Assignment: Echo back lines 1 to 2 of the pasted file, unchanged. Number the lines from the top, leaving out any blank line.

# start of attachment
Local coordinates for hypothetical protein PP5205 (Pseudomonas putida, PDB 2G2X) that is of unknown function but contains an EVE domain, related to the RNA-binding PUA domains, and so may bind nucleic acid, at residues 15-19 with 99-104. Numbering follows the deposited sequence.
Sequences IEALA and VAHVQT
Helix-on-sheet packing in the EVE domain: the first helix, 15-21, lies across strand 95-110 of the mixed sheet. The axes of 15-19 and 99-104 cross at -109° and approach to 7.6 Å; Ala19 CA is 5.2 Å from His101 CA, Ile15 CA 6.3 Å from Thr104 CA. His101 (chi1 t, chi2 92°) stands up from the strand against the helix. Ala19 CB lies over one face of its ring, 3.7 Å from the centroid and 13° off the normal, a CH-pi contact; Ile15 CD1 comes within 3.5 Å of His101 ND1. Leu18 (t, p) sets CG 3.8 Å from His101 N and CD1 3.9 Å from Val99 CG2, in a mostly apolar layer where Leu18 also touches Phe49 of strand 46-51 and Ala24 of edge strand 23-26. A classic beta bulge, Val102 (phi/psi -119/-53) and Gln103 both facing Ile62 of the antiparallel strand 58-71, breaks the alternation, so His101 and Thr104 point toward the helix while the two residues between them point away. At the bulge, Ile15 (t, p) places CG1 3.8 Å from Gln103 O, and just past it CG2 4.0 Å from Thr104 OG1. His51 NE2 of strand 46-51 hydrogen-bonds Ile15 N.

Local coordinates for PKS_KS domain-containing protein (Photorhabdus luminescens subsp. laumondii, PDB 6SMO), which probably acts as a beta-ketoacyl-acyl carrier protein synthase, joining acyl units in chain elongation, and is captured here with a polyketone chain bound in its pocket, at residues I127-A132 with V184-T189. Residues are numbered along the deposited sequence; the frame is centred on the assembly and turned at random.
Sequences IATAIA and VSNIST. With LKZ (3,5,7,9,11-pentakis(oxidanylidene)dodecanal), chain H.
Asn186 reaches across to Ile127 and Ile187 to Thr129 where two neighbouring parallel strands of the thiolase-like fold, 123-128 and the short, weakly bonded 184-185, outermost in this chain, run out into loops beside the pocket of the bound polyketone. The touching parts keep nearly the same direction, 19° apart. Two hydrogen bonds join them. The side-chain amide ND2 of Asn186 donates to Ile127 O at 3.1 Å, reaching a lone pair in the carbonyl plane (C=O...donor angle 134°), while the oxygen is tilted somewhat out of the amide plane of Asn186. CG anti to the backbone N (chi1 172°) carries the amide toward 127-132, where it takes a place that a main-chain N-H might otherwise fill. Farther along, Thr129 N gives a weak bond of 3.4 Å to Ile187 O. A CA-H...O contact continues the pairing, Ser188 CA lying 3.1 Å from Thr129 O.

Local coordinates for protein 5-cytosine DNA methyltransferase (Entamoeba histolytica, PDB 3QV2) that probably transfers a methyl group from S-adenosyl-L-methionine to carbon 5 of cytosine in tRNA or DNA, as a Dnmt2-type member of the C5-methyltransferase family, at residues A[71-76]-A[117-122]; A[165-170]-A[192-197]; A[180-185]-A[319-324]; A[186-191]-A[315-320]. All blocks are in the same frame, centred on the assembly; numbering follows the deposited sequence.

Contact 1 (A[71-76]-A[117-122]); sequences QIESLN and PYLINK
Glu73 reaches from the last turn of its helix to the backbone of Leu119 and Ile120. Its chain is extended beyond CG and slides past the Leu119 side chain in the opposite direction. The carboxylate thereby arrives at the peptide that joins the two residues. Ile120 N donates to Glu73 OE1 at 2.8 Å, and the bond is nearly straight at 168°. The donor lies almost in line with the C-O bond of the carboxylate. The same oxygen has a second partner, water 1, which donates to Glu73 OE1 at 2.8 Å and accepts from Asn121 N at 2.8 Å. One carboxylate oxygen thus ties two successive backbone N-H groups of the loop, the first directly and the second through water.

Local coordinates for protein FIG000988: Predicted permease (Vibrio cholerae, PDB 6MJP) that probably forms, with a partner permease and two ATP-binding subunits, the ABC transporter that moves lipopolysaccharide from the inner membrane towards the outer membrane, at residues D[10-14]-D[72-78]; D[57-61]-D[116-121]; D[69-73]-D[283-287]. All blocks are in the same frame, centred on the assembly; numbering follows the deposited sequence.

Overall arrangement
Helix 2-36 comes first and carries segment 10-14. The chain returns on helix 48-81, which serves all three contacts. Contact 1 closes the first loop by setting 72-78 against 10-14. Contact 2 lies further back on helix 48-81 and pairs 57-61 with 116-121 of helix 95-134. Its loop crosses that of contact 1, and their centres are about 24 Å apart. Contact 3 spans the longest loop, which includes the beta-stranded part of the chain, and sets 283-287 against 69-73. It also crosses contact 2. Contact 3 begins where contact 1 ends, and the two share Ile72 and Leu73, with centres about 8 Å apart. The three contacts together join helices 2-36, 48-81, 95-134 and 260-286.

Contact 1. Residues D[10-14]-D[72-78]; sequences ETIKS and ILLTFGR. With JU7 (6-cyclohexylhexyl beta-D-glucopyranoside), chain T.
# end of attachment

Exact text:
Local coordinates for hypothetical protein PP5205 (Pseudomonas putida, PDB 2G2X) that is of unknown function but contains an EVE domain, related to the RNA-binding PUA domains, and so may bind nucleic acid, at residues 15-19 with 99-104. Numbering follows the deposited sequence.
Sequences IEALA and VAHVQT